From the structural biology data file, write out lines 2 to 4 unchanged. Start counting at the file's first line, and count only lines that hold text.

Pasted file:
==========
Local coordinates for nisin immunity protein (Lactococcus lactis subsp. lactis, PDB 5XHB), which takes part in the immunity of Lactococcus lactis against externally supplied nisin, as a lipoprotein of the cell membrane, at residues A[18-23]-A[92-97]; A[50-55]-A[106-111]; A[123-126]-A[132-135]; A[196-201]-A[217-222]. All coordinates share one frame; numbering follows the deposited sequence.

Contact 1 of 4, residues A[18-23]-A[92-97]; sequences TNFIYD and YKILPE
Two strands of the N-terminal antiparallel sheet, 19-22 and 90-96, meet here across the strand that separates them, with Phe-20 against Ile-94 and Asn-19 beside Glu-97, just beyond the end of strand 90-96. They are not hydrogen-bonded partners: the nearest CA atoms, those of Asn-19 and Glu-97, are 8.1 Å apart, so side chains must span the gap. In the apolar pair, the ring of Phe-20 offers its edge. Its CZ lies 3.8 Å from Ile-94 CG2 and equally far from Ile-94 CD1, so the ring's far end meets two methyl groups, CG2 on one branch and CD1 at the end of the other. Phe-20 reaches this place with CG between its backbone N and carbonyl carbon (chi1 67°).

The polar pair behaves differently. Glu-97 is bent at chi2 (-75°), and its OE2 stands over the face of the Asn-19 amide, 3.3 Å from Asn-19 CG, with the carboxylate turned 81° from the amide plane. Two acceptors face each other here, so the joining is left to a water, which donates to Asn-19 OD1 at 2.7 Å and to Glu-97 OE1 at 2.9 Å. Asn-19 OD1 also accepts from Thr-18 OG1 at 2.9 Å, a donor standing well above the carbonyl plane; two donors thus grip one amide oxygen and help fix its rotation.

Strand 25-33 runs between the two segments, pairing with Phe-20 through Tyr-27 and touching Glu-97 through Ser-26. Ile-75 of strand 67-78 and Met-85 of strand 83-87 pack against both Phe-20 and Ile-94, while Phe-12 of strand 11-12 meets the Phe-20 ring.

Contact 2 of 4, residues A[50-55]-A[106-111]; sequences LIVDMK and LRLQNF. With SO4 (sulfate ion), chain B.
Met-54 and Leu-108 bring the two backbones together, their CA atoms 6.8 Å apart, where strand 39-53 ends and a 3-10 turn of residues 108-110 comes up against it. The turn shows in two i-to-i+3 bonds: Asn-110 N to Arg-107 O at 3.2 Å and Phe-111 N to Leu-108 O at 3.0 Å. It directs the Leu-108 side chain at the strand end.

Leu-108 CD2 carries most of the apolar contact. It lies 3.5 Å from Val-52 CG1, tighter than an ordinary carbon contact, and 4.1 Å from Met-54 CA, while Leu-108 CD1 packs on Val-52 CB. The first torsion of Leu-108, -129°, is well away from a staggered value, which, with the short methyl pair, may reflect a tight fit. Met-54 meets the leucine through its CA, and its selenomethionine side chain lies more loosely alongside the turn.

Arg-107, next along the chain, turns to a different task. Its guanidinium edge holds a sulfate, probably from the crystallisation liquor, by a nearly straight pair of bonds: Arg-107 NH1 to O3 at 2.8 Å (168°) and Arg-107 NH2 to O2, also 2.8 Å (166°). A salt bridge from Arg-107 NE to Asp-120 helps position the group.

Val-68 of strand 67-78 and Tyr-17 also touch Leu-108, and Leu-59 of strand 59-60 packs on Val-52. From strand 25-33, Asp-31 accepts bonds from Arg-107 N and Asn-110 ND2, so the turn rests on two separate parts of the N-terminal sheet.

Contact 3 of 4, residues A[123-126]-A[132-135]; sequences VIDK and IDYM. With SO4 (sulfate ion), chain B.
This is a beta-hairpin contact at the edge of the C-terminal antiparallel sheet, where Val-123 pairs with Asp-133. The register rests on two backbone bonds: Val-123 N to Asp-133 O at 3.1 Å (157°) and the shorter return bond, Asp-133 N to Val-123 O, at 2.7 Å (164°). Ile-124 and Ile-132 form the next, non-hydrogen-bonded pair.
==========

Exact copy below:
Contact 1 of 4, residues A[18-23]-A[92-97]; sequences TNFIYD and YKILPE
Two strands of the N-terminal antiparallel sheet, 19-22 and 90-96, meet here across the strand that separates them, with Phe-20 against Ile-94 and Asn-19 beside Glu-97, just beyond the end of strand 90-96. They are not hydrogen-bonded partners: the nearest CA atoms, those of Asn-19 and Glu-97, are 8.1 Å apart, so side chains must span the gap. In the apolar pair, the ring of Phe-20 offers its edge. Its CZ lies 3.8 Å from Ile-94 CG2 and equally far from Ile-94 CD1, so the ring's far end meets two methyl groups, CG2 on one branch and CD1 at the end of the other. Phe-20 reaches this place with CG between its backbone N and carbonyl carbon (chi1 67°).

The polar pair behaves differently. Glu-97 is bent at chi2 (-75°), and its OE2 stands over the face of the Asn-19 amide, 3.3 Å from Asn-19 CG, with the carboxylate turned 81° from the amide plane. Two acceptors face each other here, so the joining is left to a water, which donates to Asn-19 OD1 at 2.7 Å and to Glu-97 OE1 at 2.9 Å. Asn-19 OD1 also accepts from Thr-18 OG1 at 2.9 Å, a donor standing well above the carbonyl plane; two donors thus grip one amide oxygen and help fix its rotation.